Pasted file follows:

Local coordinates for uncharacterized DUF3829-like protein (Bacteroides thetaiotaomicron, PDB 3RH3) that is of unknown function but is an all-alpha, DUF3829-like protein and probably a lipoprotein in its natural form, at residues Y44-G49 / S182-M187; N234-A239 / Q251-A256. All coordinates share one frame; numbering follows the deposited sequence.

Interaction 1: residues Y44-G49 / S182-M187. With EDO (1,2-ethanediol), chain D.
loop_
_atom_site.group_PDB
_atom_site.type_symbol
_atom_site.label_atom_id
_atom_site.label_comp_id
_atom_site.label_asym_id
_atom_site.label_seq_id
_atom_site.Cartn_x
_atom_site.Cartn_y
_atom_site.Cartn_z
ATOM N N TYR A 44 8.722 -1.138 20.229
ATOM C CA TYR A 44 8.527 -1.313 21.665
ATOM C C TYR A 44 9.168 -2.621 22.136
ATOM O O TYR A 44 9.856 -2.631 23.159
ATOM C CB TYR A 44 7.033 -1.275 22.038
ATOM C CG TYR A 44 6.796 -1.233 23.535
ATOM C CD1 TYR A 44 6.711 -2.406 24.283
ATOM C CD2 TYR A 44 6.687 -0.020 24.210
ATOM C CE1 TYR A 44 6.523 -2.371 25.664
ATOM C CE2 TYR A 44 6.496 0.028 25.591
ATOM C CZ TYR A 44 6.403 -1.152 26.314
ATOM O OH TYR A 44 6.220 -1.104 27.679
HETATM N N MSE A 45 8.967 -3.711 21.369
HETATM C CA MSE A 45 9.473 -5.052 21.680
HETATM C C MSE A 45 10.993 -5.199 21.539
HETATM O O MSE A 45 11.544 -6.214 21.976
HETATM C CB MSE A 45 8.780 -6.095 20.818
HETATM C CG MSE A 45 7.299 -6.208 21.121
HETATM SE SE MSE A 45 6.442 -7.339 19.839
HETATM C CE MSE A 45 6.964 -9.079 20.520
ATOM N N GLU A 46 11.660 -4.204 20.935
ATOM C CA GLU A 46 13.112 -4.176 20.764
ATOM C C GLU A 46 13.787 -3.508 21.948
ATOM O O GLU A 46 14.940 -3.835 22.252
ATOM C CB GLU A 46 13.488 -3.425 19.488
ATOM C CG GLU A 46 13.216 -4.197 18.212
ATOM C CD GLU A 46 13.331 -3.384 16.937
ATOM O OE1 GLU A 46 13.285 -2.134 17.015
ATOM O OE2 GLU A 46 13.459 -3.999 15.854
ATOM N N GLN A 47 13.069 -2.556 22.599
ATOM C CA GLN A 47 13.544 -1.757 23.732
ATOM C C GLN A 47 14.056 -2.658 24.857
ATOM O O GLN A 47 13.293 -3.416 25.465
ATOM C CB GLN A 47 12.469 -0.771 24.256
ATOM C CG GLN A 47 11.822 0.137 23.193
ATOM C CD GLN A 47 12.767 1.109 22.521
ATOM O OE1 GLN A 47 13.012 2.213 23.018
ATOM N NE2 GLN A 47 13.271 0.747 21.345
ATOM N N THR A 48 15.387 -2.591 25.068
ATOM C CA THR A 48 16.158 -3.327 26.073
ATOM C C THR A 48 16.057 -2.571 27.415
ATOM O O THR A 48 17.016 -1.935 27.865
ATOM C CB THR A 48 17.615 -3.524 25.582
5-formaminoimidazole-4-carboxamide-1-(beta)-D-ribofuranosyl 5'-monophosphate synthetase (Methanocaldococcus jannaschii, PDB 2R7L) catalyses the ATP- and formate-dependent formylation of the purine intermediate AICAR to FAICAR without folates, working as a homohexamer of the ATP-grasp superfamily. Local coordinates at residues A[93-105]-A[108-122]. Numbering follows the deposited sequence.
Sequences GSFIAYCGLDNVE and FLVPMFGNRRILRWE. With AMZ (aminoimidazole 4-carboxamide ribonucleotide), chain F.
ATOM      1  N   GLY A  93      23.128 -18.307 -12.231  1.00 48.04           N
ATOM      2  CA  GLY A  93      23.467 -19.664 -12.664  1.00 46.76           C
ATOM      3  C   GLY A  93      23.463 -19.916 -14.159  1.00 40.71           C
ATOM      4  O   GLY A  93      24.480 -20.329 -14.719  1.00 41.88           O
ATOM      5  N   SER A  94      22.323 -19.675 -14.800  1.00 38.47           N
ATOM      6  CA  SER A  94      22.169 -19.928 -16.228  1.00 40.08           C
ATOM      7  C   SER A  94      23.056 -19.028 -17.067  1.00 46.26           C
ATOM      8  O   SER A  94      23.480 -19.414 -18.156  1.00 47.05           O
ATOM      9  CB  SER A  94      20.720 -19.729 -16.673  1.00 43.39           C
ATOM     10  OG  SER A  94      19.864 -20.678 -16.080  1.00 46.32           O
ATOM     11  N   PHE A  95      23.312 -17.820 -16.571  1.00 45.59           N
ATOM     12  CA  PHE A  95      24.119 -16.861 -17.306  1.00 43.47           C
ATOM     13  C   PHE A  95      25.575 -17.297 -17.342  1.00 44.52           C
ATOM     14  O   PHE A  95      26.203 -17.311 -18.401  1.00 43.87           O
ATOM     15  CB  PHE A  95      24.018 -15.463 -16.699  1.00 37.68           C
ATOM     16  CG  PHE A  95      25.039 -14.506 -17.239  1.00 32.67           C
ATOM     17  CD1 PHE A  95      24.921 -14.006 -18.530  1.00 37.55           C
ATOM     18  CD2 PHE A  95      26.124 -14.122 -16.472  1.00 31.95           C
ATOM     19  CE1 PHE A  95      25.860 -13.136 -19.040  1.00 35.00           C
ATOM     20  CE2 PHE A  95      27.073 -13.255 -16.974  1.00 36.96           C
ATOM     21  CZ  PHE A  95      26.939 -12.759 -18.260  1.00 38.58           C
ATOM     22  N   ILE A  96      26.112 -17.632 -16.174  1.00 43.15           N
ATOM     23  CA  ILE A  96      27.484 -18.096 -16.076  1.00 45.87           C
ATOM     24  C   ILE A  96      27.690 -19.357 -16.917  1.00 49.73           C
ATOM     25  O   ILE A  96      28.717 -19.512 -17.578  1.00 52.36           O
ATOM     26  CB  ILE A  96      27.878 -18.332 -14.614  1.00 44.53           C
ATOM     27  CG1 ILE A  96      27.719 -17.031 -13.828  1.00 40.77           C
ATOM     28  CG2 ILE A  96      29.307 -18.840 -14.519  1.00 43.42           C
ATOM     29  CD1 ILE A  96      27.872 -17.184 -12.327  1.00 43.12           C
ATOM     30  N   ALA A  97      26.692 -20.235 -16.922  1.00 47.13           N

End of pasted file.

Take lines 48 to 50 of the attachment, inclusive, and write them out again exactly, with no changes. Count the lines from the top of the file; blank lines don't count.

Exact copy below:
ATOM C CD GLN A 47 12.767 1.109 22.521
ATOM O OE1 GLN A 47 13.012 2.213 23.018
ATOM N NE2 GLN A 47 13.271 0.747 21.345